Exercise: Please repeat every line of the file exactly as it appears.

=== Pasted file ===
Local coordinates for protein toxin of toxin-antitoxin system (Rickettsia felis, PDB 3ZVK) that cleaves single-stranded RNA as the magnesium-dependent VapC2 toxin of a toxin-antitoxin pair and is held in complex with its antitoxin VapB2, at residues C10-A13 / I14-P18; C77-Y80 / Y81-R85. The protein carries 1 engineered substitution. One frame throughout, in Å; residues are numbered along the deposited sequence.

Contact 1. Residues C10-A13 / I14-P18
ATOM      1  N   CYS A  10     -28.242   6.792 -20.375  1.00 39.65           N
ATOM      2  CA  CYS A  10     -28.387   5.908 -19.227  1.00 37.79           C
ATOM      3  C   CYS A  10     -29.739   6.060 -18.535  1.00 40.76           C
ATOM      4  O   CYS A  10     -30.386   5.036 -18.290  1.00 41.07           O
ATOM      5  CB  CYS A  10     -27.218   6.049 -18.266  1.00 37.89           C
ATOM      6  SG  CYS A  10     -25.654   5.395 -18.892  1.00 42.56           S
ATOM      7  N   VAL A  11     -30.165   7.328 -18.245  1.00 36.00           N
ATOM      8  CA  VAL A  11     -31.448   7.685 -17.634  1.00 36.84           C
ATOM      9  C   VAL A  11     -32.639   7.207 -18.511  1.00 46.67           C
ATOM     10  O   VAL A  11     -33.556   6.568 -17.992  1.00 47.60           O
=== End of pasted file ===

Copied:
Local coordinates for protein toxin of toxin-antitoxin system (Rickettsia felis, PDB 3ZVK) that cleaves single-stranded RNA as the magnesium-dependent VapC2 toxin of a toxin-antitoxin pair and is held in complex with its antitoxin VapB2, at residues C10-A13 / I14-P18; C77-Y80 / Y81-R85. The protein carries 1 engineered substitution. One frame throughout, in Å; residues are numbered along the deposited sequence.

Contact 1. Residues C10-A13 / I14-P18
ATOM      1  N   CYS A  10     -28.242   6.792 -20.375  1.00 39.65           N
ATOM      2  CA  CYS A  10     -28.387   5.908 -19.227  1.00 37.79           C
ATOM      3  C   CYS A  10     -29.739   6.060 -18.535  1.00 40.76           C
ATOM      4  O   CYS A  10     -30.386   5.036 -18.290  1.00 41.07           O
ATOM      5  CB  CYS A  10     -27.218   6.049 -18.266  1.00 37.89           C
ATOM      6  SG  CYS A  10     -25.654   5.395 -18.892  1.00 42.56           S
ATOM      7  N   VAL A  11     -30.165   7.328 -18.245  1.00 36.00           N
ATOM      8  CA  VAL A  11     -31.448   7.685 -17.634  1.00 36.84           C
ATOM      9  C   VAL A  11     -32.639   7.207 -18.511  1.00 46.67           C
ATOM     10  O   VAL A  11     -33.556   6.568 -17.992  1.00 47.60           O